As agriculture faces new challenges and a changing climate, crop insurance remains the number one risk management tool for America’s farmers and ranchers, according to the chair of National Crop Insurance Services (NCIS). Last year, crop insurance protected a record 460 million acres of farmland and more than $137 billion in food, fiber, and fuel.
Kendall Jones, chair of NCIS and president and CEO of ProAg, made her remarks at the start of the industry’s annual meeting in California.
“The scale and size of crop insurance further demonstrate that farmers have come to rely upon our industry when the going gets tough,” she said. “We need to build on that credibility as the environment farmers operate in continues to evolve. We are in position to continue to modernize and improve – adapting risk management tools to the risk.”
Farmers invested $5 billion dollars of their own money through premiums in 2021 to protect their crops. Jones said the increasing popularity of crop insurance should come as no surprise.
“The crop insurance industry has established credibility with farmers and policymakers. It all starts with trust,” she said. “The American farmers and ranchers rely on the crop insurance industry to be there when they need us as they set up their operating loans, in times of natural weather disasters or during financial distress from market pressure.”
Among the most highly discussed topics of the conference was how the industry is improving to meet the changing needs of agriculture. Jones praised the data-driven nature of crop insurance, explaining that it has made crop insurance uniquely adept at helping America’s farmers respond to climate change.
“As farmers deal with new challenges, it is important to maintain the integrity and credibility of the Federal crop insurance program, but we need to acknowledge it will not stay the same,” she said.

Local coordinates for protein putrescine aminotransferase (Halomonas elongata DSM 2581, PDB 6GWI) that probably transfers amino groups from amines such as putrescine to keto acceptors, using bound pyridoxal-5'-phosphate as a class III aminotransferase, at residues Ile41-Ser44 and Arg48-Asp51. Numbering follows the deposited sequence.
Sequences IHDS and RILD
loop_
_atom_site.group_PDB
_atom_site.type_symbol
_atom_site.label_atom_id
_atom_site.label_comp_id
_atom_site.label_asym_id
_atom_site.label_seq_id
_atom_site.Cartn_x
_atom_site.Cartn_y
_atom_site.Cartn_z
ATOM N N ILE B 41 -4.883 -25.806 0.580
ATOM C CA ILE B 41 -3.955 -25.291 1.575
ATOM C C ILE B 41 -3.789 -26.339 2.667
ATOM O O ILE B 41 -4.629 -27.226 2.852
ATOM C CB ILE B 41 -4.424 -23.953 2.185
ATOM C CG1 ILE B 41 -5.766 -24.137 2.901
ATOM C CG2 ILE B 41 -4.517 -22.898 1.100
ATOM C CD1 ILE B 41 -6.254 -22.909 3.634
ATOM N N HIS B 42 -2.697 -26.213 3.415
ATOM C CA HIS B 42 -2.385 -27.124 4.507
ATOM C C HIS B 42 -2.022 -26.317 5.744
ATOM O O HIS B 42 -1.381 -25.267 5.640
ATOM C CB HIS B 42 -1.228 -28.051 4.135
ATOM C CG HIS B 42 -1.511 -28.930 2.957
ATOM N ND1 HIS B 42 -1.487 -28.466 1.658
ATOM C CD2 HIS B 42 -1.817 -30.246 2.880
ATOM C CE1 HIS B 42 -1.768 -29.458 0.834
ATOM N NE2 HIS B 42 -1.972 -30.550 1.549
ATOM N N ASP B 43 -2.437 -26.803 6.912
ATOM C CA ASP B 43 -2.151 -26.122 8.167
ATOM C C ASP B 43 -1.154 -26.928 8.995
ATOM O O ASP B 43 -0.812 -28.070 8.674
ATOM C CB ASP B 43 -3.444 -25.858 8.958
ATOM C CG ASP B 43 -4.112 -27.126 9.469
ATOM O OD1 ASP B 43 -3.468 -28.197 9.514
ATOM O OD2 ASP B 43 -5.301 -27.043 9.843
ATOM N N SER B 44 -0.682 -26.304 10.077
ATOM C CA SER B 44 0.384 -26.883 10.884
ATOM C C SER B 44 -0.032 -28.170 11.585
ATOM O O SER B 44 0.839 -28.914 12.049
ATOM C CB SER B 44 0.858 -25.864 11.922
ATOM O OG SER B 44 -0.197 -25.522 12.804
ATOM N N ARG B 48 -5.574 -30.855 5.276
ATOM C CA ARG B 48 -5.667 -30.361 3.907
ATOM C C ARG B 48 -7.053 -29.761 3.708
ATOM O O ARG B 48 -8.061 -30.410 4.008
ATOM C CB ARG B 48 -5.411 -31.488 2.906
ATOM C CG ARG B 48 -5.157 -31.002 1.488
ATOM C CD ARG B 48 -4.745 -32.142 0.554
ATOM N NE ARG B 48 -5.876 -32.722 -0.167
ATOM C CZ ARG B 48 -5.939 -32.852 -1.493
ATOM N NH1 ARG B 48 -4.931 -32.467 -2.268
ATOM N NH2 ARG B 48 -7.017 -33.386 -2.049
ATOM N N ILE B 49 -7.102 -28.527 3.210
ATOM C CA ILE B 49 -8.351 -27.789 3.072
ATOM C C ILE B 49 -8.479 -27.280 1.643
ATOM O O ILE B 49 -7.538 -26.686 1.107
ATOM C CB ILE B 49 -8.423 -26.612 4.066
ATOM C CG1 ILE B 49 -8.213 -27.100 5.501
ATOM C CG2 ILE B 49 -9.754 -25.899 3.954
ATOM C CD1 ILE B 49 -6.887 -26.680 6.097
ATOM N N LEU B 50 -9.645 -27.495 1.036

Jones pointed to the work that the crop insurance industry has done alongside the U.S. Department of Agriculture to facilitate the voluntary adoption of climate-smart agriculture and champion more diversity and equity within agriculture.
She set the stage for the upcoming Farm Bill debate by noting the large percentages of new members in both the Senate and House agriculture committees along with changes in leadership in both committees.
Recently, a diverse coalition representing 55 farming, banking, and conservation organizations called on government officials to oppose cuts to crop insurance in the Farm Bill. The coalition delivered letters to the House and Senate budget and appropriations committees, as well as to the Secretary of Agriculture and Acting Director of the Office of Management and Budget, emphasizing the importance of crop insurance as a risk management tool.
“There are always new ideas from new voices to be heard in the Farm Bill discussion,” she said. “How we share our collective story and listen to their perspectives will help influence the process.”